Protests started on Tuesday, January 25, when — inspired by the successful revolution in Tunisia — thousands of people began taking to the streets to protest poverty, rampant unemployment, government corruption and autocratic governance of President Hosni Mubarak, who has ruled the country for thirty years. These were the first protests on such a large scale to be seen in Egypt since the 1970s. The government responded by blocking Twitter, which was being used by organizers to coordinate protests.
Blocking Twitter not only enraged Egyptian citizens; it also brought increased national attention to the uprising. Over the course of the next two days, Egypt proceeded to block Facebook while the much-hated riot police took to the streets, arresting and injuring hundreds with batons, tear gas water cannons. Protests occurred not only in Cairo, the capital, but also in Alexandria and Suez, two other major cities.
On Thursday as the protests continued to rage throughout the country, Nobel Laureate and former head of the International Atomic Energy Agency Mohamed ElBaradei (ehl-BEHR’-uh-day), returned to Egypt from Vienna, declaring that he was ready to lead the protests. Often thought of as a potential Egyptian leader should Mubarak lose power, ElBaradei is a strong opposition force.
Additionally, the Muslim Brotherhood, long a fierce opponent of the Mubarak regime and officially banned in Egypt, threw their weight behind the protestors, many of whom are young, tech-savvy Egyptians, reports the New York Times. Two-thirds of Egypt’s population has never known a leader other than Mubarak.
The largest protests were planned for Friday, at which point the government took the unprecedented step of blocking all Internet services in the country. With Twitter and Facebook already down, email other social networking outlets fell as well. Text messaging was also blocked. Protestors and journalists began finding alternate means of getting online and pushing out information.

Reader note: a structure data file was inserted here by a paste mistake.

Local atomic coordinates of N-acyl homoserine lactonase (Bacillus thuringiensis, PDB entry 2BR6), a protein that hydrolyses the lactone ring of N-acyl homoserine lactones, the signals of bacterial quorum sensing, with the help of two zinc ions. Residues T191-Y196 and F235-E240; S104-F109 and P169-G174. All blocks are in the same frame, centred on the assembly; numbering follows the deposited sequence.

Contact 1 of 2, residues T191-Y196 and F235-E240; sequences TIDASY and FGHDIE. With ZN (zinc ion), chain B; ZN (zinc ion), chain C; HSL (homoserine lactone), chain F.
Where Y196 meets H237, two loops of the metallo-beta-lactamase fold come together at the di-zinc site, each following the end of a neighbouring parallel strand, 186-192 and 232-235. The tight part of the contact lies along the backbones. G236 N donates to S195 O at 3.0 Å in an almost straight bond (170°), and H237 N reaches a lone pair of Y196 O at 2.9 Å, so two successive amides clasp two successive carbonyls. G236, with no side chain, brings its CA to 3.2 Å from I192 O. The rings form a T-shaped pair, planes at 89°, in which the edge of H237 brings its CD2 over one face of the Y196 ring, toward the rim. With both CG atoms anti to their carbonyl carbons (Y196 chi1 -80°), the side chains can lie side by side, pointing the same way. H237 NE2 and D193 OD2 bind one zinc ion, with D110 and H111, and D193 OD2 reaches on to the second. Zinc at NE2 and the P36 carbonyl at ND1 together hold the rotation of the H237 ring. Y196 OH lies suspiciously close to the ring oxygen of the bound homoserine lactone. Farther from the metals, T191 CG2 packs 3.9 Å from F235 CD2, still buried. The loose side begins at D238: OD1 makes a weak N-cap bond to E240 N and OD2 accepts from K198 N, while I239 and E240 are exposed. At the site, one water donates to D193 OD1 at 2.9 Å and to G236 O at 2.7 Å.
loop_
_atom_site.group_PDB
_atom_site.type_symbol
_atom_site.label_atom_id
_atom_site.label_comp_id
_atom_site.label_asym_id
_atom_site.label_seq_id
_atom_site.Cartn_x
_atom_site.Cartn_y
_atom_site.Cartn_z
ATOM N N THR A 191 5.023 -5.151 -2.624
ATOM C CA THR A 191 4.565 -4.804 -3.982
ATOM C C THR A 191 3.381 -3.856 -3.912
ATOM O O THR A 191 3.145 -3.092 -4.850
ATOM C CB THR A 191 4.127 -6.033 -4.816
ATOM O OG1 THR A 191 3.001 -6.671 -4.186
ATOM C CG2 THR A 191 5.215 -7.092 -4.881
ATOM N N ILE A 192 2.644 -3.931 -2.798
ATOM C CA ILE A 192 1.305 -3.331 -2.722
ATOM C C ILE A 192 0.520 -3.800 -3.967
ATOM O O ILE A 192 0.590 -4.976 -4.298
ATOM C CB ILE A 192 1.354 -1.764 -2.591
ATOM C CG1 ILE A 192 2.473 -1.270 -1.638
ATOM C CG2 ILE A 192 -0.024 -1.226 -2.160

During the day, the military was called in to take over security, a move that was welcomed by the protestors. Most Egyptians are reported to hold the armed services in higher regard than the police. The U.S announced that due to the ongoing protests, the Obama administration would be reviewing the substantial aid, both military and non-military, provided to Egypt. (Egypt is the second-largest recipient of U.S. aid — most of it military — right behind Israel.)
After a long silence, President Hosni Mubarak appeared on state television to announce that while he would be dismissing the government, he would not resign. Protestors continued to chant “Down, down with Mubarak” after his announcement. Shortly afterwards President Obama made a televised appearance to say that he had spoken with the Egyptian president on the phone, and had urged him to take “concrete steps” towards reform.
As of Friday night, the streets were reported to be more quiet as Egypt waited for Saturday’s announcement of a new government. You can follow live updates as they develop here.